- Beet Follow the Basic Pasta Dough recipe. Roast 1 red beet until softened, about 45 minutes. Let cool. Peel and grate or puree in a food processor. Add 2 tablespoons grated cooked beet to the well in the flour. Use 1 large egg instead of 2 medium ones. Continue as per the Basic Pasta Dough recipe.
- Saffron Pasta Follow the Basic Pasta Dough recipe. Soak 1 sachet of powdered saffron in 2 tablespoons hot water for 15 minutes. Strain the water, discarding the solids. Use 1 large egg instead of 2 medium ones and whisk with the vibrant saffron water before adding to the well in the flour. Continue as per the Basic Pasta Dough recipe.
- Herb Follow the Basic Pasta Dough recipe. Add at least 3 tablespoons finely chopped fresh green herbs to the well in the flour.
- Black squid ink pasta Follow the Basic Pasta Dough recipe. Add 1 sachet squid ink to the eggs and whisk to combine before adding to the flour. You may need to add a little extra flour to the pasta dough.
Recipe Testers Reviews
This is a straightforward, lovely, easy, basic homemade pasta dough recipe. I made it with my 9-year-old granddaughter, who became a master of cranking the pasta machine.
I hunted down the Italian 00 flour and the farina di semola so that we could test the proper flours. I also used large eggs instead of medium. It took only 1 to 2 minutes of kneading the dough. We made the basic medium-wide noodles, and will make the pasta dough again to try some of the other shapes. All in all, it was a great hit for dinner with a hint of butter, chopped Italian flat-leaf parsley, and freshly grated cheese. It’s definitely a keeper.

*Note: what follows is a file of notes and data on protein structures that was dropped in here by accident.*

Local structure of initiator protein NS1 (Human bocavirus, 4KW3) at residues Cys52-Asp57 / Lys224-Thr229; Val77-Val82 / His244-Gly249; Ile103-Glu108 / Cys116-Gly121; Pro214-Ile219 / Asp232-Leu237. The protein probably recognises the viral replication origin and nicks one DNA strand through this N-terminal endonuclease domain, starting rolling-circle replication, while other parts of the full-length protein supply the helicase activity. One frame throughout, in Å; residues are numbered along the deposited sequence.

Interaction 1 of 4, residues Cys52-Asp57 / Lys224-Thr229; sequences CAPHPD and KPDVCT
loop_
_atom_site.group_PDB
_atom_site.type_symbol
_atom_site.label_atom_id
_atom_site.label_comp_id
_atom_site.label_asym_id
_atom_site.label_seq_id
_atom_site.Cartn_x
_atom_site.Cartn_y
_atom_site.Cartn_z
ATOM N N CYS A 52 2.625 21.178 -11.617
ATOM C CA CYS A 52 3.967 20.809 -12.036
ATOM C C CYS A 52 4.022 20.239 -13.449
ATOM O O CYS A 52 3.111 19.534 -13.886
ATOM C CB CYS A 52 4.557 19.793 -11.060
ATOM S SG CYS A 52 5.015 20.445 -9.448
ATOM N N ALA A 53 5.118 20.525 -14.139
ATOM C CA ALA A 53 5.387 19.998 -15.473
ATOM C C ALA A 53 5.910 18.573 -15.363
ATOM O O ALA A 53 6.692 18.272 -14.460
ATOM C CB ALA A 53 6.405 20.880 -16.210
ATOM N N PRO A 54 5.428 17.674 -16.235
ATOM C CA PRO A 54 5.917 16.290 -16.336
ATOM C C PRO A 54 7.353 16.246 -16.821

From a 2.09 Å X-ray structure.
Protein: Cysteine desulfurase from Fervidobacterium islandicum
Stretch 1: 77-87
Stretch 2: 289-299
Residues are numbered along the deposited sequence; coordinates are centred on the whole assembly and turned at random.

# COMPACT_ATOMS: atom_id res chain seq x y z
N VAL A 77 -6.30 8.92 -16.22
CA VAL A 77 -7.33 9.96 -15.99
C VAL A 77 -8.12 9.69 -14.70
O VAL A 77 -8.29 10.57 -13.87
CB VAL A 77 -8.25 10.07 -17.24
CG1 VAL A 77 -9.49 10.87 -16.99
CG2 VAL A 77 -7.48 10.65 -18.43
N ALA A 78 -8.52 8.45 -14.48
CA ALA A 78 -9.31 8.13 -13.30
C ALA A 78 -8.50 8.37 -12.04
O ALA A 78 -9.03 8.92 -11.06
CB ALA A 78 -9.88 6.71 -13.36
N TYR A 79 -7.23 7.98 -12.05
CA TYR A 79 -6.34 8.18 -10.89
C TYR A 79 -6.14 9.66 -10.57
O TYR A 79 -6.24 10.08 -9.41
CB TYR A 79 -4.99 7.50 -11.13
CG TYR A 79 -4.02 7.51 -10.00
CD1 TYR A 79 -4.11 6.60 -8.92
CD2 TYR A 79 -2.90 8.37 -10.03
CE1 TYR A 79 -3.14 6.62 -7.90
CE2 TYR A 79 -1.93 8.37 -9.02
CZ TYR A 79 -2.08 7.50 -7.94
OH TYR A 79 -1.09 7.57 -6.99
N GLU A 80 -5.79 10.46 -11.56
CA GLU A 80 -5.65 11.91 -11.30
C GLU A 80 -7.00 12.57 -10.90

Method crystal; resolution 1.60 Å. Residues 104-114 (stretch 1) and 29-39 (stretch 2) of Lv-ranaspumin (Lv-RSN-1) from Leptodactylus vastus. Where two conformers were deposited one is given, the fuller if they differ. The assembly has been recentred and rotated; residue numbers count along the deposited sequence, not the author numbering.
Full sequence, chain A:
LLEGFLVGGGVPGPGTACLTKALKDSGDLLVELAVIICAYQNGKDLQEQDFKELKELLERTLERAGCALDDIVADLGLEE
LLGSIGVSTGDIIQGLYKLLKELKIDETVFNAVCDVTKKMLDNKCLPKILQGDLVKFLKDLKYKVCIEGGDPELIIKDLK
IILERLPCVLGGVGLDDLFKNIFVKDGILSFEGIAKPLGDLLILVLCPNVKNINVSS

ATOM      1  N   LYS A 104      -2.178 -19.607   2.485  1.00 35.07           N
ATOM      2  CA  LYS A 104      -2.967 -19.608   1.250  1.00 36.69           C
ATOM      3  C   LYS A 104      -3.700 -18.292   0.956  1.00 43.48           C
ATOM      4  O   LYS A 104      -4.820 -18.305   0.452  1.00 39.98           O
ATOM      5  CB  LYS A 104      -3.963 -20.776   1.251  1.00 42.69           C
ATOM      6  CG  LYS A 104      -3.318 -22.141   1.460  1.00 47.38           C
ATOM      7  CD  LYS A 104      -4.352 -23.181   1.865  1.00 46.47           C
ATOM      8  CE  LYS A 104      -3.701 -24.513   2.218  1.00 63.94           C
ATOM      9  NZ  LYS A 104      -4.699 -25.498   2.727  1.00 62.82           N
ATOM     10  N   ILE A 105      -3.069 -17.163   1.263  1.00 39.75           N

This is a homemade pasta dough recipe that works.
I used a 50/50 mix of Italian 00 flour and semolina. I also used large eggs. It took some kneading to get the dough to come together at first, so I can see how one might need extra water if medium eggs are used. I only kneaded it for 5 minutes and after that the dough was stiff but cohesive—there were no hanging straggly parts or anything like that. I find pasta dough benefits hugely from a rest so I didn’t knead it any further. This is also the first time I’ve seen the suggestion of rubbing olive oil over dough before resting. I don’t know if that’s what made everything nice and soft, or if it was the rest itself, but the dough ended up smooth and supple.
I did have to use the thickest setting of the pasta roller for the first pass (I used my KitchenAid attachment, not the manual crank one), but after that the homemade pasta dough rolled out very nicely, even when using the second-thinnest setting. I cut half the pasta into fettuccine using the attachment, while the other half I hand-cut into tagliatelle. The sheets seemed to dry faster than I’m used to, but that could’ve been due to the weather, as it was a little warm and dry in the kitchen.